It would, surely, be a perfectly reasonable assumption that if you employ application developers, you’d like them to develop apps!? Indeed, if you are an application developer, one might assume the same thing applies!? Yet all too often these valuable individuals are constrained by the need to tinker with their IT infrastructure and environment in order to be able to do their Job #1 (or work with their IT colleagues on it….and/or moan…and/or escalate – but it all amounts to the same). While we’re talking assumptions, the uninitiated (hands up, I think that included me until I recently got set straight) could be tempted to think that app dev types are naturally drawn to such endeavors – whereas the truth is that they end up doing it, whether or not they like it, because they have to.
That just changed. Yesterday, at its Oracle Developer Live digital event Oracle introduced the not-niftily-but-nonetheless-accurately named “Oracle Autonomous JSON Database” (AJD). Now, rather than having to have application developers hamstrung by things that have nothing to do with their actual application development process—such as worrying about whether there’s enough storage or compute resources, plus busying themselves tuning databases and twiddling with management knobs—the new AJD takes care of all these distractions with automation, machine learning, and artificial intelligence...and thus enables an organization’s skilled and scarce developers to focus on making the best applications possible - essentially delivering a new way to fast track JSON-fuelled application development by clearing the path for innovation.
That’s it in a nutshell. But there’s more of course. As Juan Loaiza – Oracle’s EVP of Mission-Critical Database Technologies – put it in his keynote yesterday: “The Autonomous JSON Database is a new cloud service built specifically for JSON-centric application development…When you use a JSON database you can, with a single click, add relational database capabilities to transform it into an Autonomous Transaction Processing database that has both JSON and relational data in it.”
There are some key takeaways to appreciate in this announcement. We all know that good old structured relational databases are great for transactional work; but the world has turned to JSON big time over the last few years for the value its semi-structured approach can deliver in terms of processing patterns and thus helping to truly transform customer experiences across many fields and industries. But these two worlds have remained – to an uncomfortable and sub-optimal degree – separate. If this was global semantics, it’d be like having those in the know about JSON, and a parallel group that thinks I have now repeated a typo many times over and that I mean to write “Jason” – and wondering whether I’m referring to Momoa, Bateman, or the guy from Friday The 13th! The irony is that these two worlds – I’m back on IT now! – would be even better if they worked together. And now they can. Back to those key takeaways:
- Data inclusion and access; across and between JSON and SQL – a converged database made manifest.
- The full power of Oracle Autonomous Database – which is, well, autonomous, and offers great flexibility, high availability….and allows an app dev contingent (just what is the collective noun for application developers? Answers on a postcard please….) to concentrate on what they are paid –and love– to do.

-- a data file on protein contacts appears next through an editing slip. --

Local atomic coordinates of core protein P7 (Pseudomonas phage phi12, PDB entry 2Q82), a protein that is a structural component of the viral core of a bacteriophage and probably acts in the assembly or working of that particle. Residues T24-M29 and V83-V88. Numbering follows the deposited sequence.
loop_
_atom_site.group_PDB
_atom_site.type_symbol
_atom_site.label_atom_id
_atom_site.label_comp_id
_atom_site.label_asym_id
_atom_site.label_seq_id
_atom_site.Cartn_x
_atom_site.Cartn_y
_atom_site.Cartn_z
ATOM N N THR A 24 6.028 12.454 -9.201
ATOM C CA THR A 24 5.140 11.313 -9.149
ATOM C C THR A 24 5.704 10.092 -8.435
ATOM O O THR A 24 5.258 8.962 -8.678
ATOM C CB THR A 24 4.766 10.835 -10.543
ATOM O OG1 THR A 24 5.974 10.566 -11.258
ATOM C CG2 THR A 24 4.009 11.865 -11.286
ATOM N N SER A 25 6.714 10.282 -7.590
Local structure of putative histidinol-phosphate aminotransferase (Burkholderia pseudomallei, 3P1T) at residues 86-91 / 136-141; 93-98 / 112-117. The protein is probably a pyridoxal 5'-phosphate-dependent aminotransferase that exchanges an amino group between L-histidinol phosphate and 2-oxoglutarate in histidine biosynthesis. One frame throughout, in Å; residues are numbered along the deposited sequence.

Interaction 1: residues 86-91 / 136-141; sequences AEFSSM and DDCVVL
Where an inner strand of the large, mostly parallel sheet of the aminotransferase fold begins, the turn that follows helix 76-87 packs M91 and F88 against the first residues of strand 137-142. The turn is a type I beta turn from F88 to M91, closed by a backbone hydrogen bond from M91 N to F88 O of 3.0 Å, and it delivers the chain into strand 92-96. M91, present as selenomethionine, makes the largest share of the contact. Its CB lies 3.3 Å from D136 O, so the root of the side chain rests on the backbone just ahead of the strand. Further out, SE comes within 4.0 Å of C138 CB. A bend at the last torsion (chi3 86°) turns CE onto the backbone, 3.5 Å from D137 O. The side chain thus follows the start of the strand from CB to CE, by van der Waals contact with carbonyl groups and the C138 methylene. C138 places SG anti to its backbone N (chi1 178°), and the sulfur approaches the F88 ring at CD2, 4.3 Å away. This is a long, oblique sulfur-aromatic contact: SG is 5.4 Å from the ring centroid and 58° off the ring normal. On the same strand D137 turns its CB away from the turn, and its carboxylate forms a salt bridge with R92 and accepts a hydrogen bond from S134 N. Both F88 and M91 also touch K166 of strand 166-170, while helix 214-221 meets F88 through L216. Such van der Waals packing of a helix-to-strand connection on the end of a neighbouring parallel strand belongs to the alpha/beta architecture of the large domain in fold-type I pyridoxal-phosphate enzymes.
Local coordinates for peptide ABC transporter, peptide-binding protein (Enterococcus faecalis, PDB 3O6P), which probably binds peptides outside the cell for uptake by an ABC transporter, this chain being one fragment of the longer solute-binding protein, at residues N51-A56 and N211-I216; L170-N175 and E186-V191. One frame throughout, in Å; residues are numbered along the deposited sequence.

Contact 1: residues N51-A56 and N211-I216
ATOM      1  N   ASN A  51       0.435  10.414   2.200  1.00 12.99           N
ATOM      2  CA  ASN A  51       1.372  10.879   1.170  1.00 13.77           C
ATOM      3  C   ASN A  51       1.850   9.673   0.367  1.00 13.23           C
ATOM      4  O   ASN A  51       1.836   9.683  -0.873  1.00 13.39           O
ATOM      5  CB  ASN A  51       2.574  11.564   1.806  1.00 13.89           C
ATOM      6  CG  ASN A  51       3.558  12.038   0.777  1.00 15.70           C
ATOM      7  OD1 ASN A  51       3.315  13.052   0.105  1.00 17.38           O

- APIs are the key to all this, enabling the cross-database-types collaboration. As Juan was keen to point out in the announcement, Oracle’s converged database manages to be “more open than the alternatives; even though they might be open source, they’re not open API, which is even more important.”
Oh, and as has been Oracle’s wont for ages, it’s all super-high performance; furthermore, as seems to increasingly be Oracle’s wont more recently, it is all super cost-effective (Oracle quotes comparisons to MongoDB Atlas that are based on publicly available data and which boil down to twice the throughput for 30% less cost). There’s even a small free-for-ever version for users that want to play, experiment, and get comfortable.
Of course, innovation from vendors is constant, and comparisons are the name of the marketing game. What matters more than either of those is whether users want what is on offer. And ESG has a stack of research that backs the definite market applicability and therefore likely attraction of AJD. For example, our 2020 Technology Spending Intentions Survey research found that nearly 1 in 3 organizations believe improving data analytics for real-time business intelligence and customer insight is one of the business initiatives that will drive the most technology spending at their organizations this year. Furthermore, ESG's 2019 State of Data Analytics research revealed the opportunity for something like AJD – two-thirds of organizations end up having to integrate between 4 and 9 data silos to yield reliable outcomes, and, while fully 60% organizations use a mix of structured and unstructured data for analytics, 45% analyze them independently of each other! In other words, a lot of data from different types of databases.
With its Autonomous JSON Database, Oracle looks to have something that can help businesses both operationally and financially…allowing faster and better insights to be generated from more accessible, and essentially converged, data…whether by a DBA or an app developer. It offers organizations a way to consolidate their database footprint while embracing a data-driven future. And it will reduce the distractions that plague app dev teams….for sure making them more productive; and maybe even allowing them to finish JSON-based developing and go experience the wide world of Jasons!